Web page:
Gov. Mike Parson and a fellow Republican lawmaker do not see eye to eye on the way a state web application flaw is being handled.
During a press conference this week, Parson has threatened criminal prosecution after he says a news organization took several steps to discover a vulnerability in a Missouri Department of Elementary and Secondary Education Department web application. The flaw had the ability to show the social security numbers of educators, putting the private information of nearly 100,000 teachers at risk.
According to Parson, the St. Louis Post-Dispatch did not have permission to do what it did. He says the newspaper was “acting against a state agency to compromise teachers’ personal information in an attempt to embarrass the state and sell headlines.”
The St. Louis Post-Dispatch says it notified the state of the flaw first and gave the agency time to remove the online details.
Representative Tony Lovasco, R-O’Fallon, tells Missourinet the newspaper was not trying to maliciously break into a system. Lovasco has worked in the IT business for about 20 years.
“Looking at the source code and even going through and decoding, as they say, some information that is otherwise open in the clear to anyone who has a web browser – that’s not at all the same as someone who is attempting to actually enter the network without authorization,” says Lovasco. “Regardless of what the law actually says, I think just decency says we should not be prosecuting someone who very clearly did not have malicious intent. I definitely think that the General Assembly ought to look at making the statute a little bit more clear as to how we handle whistleblowers in these types of situations. But I would just say the proper thing to do is to thank the guy for his service, fix the situation and move on.”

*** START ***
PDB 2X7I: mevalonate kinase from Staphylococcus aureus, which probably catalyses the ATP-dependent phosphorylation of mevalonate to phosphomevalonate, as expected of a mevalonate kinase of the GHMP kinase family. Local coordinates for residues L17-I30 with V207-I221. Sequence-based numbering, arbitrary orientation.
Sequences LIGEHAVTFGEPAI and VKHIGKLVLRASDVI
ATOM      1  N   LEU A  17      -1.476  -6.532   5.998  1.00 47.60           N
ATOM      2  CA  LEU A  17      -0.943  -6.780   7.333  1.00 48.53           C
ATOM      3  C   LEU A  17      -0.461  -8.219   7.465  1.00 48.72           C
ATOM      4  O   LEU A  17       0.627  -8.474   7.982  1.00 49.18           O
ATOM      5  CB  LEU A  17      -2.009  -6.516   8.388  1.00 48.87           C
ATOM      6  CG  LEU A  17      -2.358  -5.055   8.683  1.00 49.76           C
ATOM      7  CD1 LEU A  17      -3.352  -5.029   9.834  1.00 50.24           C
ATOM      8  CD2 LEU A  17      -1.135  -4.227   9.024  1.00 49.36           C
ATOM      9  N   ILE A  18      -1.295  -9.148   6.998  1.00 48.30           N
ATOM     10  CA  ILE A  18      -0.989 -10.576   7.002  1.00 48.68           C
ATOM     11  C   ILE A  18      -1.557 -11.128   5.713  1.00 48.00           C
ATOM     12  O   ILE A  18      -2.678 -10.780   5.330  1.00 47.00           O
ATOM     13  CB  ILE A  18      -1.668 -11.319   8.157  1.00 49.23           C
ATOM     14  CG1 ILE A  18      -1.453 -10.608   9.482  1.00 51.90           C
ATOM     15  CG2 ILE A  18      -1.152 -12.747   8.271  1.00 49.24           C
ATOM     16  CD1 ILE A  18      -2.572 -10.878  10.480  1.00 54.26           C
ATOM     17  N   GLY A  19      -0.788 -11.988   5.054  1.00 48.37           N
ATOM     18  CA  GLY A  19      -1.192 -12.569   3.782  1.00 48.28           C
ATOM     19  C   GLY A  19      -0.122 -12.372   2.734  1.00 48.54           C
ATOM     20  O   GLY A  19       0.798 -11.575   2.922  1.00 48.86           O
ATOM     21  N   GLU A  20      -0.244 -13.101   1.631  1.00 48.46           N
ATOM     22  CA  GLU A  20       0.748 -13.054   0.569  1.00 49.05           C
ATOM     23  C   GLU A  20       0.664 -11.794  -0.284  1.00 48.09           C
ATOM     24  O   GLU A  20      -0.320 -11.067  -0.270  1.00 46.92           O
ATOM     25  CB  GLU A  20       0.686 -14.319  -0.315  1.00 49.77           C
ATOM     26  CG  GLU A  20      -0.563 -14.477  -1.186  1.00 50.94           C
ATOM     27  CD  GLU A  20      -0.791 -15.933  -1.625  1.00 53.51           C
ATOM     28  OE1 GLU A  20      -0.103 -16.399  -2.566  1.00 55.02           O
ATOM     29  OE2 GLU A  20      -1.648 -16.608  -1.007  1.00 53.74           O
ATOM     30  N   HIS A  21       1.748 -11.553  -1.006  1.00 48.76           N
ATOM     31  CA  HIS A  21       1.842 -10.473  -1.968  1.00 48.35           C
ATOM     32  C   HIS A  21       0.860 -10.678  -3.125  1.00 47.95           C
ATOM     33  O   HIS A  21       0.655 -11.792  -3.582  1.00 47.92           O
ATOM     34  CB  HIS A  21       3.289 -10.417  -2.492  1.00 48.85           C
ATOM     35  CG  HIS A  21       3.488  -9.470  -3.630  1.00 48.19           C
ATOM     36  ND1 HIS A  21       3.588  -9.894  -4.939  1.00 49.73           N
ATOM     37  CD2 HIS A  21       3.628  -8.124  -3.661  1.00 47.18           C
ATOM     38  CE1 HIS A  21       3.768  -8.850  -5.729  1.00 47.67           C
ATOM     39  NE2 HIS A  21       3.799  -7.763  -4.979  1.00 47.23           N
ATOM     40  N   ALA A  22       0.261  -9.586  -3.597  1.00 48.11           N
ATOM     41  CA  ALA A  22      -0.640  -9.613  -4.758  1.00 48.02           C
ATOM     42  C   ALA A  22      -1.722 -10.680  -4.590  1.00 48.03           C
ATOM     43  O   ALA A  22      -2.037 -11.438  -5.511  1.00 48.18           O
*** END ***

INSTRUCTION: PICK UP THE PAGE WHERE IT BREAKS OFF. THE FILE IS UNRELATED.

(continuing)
He says he does not think Parson’s threat is going to encourage people to come forward when future state data security problems are found.
“There’s a cliche we hear a lot a lot in government that, you know if you see something, say something. This gentleman saw something. He said something. Now, he’s getting threats. I don’t think that’s how it’s supposed to work,” Lovasco says.
Lovasco says the Legislature should consider clarifying law when handling whistleblowers during these situations.
The issue has given some critics of K-12 Education Commissioner Margie Vandeven ammunition to once again blast her, especially those from the school choice and anti-critical race theory crowds. School choice legislation and restrictions on racial history education are made by the Legislature – not the Missouri Education Department. DESE spokeswoman Mallory McGowin tells Missourinet Dr. Vandeven has no plans to resign.
The application containing the weakness is maintained within the Missouri Office of Administration.
To hear the full interview with Rep. Tony Lovasco, click below.
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